16 ERS, 2017 Farm Income Forecast, February 7, 2017. All values are adjusted for inflation using the chain-type GDP deflator, 2009 = 100 (Office of Management and Budget, Historical Tables, Table 10.1).
TABLE 1.1 Distribution of Farms, by Amount of Harvested Acreage, 1987, 1997, and 2012
|Farm Size (in harvested acres)||Number of Farms||Harvested Acres (000,000)|
|25,000 or more||11||18||26||0.6||0.8||1.1|
SOURCE: Presentation by James MacDonald and Kathleen Ott; using data from Economic Research Service summaries of farm-level records in the National Agricultural Statistics Service’s Census of Agriculture.
The goal of this study is to review and assess current methods for collecting data and reporting information about American agriculture, to help identify those that are most effective, and to make recommendations on the same to USDA’s NASS and ERS. This has become increasingly important to undertake given the rising complexity of, and other changes in, farm business structure in recent decades. Guidance on how to coordinate and prioritize data collection is part of an overall strategy to continue building toward a data system that is well suited to measure modern farming and agriculture.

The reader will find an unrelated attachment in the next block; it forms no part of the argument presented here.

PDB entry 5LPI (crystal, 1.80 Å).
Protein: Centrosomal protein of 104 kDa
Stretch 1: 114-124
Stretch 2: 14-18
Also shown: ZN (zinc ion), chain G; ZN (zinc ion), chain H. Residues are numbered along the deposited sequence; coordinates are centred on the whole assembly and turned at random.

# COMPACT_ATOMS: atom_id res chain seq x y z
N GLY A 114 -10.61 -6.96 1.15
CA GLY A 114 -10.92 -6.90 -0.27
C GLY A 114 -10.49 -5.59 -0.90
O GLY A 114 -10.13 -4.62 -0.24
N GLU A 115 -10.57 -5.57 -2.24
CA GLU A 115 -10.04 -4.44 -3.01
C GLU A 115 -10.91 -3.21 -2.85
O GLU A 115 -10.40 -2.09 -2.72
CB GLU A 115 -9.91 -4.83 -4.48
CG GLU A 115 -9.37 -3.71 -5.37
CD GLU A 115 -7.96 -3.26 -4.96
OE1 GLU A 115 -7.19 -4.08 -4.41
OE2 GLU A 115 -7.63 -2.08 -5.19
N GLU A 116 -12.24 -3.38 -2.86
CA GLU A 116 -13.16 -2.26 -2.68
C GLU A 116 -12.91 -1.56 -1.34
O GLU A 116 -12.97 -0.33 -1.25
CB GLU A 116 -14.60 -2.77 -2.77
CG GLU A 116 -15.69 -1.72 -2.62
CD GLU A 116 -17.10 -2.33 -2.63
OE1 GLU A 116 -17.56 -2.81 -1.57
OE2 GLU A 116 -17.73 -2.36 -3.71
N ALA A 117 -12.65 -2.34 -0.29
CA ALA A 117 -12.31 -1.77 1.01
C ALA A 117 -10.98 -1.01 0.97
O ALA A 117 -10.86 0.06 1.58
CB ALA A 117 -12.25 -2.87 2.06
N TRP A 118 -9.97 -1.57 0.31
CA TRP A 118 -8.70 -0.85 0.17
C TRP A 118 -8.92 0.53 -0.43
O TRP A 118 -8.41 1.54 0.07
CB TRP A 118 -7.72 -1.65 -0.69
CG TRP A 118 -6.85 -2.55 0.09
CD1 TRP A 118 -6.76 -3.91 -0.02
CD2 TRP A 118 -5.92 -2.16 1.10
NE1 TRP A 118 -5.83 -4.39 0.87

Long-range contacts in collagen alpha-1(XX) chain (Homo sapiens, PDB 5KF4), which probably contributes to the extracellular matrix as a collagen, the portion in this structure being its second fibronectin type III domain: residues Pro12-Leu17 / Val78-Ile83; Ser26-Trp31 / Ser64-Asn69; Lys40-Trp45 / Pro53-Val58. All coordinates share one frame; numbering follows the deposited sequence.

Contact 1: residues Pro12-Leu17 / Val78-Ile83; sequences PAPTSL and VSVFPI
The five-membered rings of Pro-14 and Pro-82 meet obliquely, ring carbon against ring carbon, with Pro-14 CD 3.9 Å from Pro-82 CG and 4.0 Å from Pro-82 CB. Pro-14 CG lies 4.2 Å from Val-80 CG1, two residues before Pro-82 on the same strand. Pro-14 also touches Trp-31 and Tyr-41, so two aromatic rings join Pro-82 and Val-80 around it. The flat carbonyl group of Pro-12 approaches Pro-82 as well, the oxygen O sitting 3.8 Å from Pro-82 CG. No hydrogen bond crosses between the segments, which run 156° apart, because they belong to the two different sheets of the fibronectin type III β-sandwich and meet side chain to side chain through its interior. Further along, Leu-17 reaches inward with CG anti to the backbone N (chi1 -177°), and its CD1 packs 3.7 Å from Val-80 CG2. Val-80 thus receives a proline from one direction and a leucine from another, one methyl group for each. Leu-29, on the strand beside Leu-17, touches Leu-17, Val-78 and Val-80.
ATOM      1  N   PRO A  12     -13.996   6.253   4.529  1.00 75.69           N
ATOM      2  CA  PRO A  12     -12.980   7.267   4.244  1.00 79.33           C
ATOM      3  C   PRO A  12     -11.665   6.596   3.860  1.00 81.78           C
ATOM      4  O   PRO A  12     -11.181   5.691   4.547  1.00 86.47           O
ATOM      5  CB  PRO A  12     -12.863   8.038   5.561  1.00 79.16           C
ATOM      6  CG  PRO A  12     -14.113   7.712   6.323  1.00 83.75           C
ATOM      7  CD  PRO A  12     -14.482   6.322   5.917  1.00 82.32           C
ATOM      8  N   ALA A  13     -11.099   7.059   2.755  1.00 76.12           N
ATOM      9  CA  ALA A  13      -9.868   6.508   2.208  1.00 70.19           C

The agencies (NASS and ERS) are seeking a structure for reporting on complex farms while not ignoring smaller farms, particularly in emerging enterprises, such as indoor and urban farming. The emphasis in this report is on understanding farm structures at a conceptual level, with guidance reflecting the diversity of agriculture, the need to reduce the burden for respondents, the urgency of addressing root causes of declining response rates, and the need to create operational efficiencies and better processes within the agencies. The report should prove timely, as the sponsors are aiming to have a revised system of data and statistical programs by 2022.
Guidance is also provided in a context of rapidly changing data collection opportunities. While a survey-centric approach is still very much emphasized within the U.S. statistical system, the recommendations made here echo those made in recent reports—such as those released by the Commission on Evidence-Based Policymaking17 and the Panel on Improv-
ing Federal Statistics for Policy and Social Science Research Using Multiple Data Sources and State-of-the-Art Estimation Methods (National Academies of Sciences, Engineering, and Medicine, 2017a)—which envision a much more substantial role for administrative, commercial, and other non-survey sources.